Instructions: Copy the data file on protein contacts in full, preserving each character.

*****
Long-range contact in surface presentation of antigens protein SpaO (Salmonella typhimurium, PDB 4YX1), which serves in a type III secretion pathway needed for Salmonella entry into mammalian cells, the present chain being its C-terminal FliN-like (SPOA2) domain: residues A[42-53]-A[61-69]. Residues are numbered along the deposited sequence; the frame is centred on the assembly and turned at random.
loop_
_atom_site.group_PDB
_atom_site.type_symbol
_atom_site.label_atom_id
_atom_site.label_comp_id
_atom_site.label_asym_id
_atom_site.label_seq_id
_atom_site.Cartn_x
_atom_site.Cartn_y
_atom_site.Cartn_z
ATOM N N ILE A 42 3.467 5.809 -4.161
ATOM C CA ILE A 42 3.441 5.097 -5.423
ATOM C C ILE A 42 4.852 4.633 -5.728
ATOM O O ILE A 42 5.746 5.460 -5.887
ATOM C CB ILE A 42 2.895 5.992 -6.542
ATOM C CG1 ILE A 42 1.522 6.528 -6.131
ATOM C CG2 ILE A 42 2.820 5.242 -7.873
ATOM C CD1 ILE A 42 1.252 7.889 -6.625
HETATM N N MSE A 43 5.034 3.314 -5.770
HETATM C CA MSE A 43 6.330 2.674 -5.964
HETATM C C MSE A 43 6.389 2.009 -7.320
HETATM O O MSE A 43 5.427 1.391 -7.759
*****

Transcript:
Long-range contact in surface presentation of antigens protein SpaO (Salmonella typhimurium, PDB 4YX1), which serves in a type III secretion pathway needed for Salmonella entry into mammalian cells, the present chain being its C-terminal FliN-like (SPOA2) domain: residues A[42-53]-A[61-69]. Residues are numbered along the deposited sequence; the frame is centred on the assembly and turned at random.
loop_
_atom_site.group_PDB
_atom_site.type_symbol
_atom_site.label_atom_id
_atom_site.label_comp_id
_atom_site.label_asym_id
_atom_site.label_seq_id
_atom_site.Cartn_x
_atom_site.Cartn_y
_atom_site.Cartn_z
ATOM N N ILE A 42 3.467 5.809 -4.161
ATOM C CA ILE A 42 3.441 5.097 -5.423
ATOM C C ILE A 42 4.852 4.633 -5.728
ATOM O O ILE A 42 5.746 5.460 -5.887
ATOM C CB ILE A 42 2.895 5.992 -6.542
ATOM C CG1 ILE A 42 1.522 6.528 -6.131
ATOM C CG2 ILE A 42 2.820 5.242 -7.873
ATOM C CD1 ILE A 42 1.252 7.889 -6.625
HETATM N N MSE A 43 5.034 3.314 -5.770
HETATM C CA MSE A 43 6.330 2.674 -5.964
HETATM C C MSE A 43 6.389 2.009 -7.320
HETATM O O MSE A 43 5.427 1.391 -7.759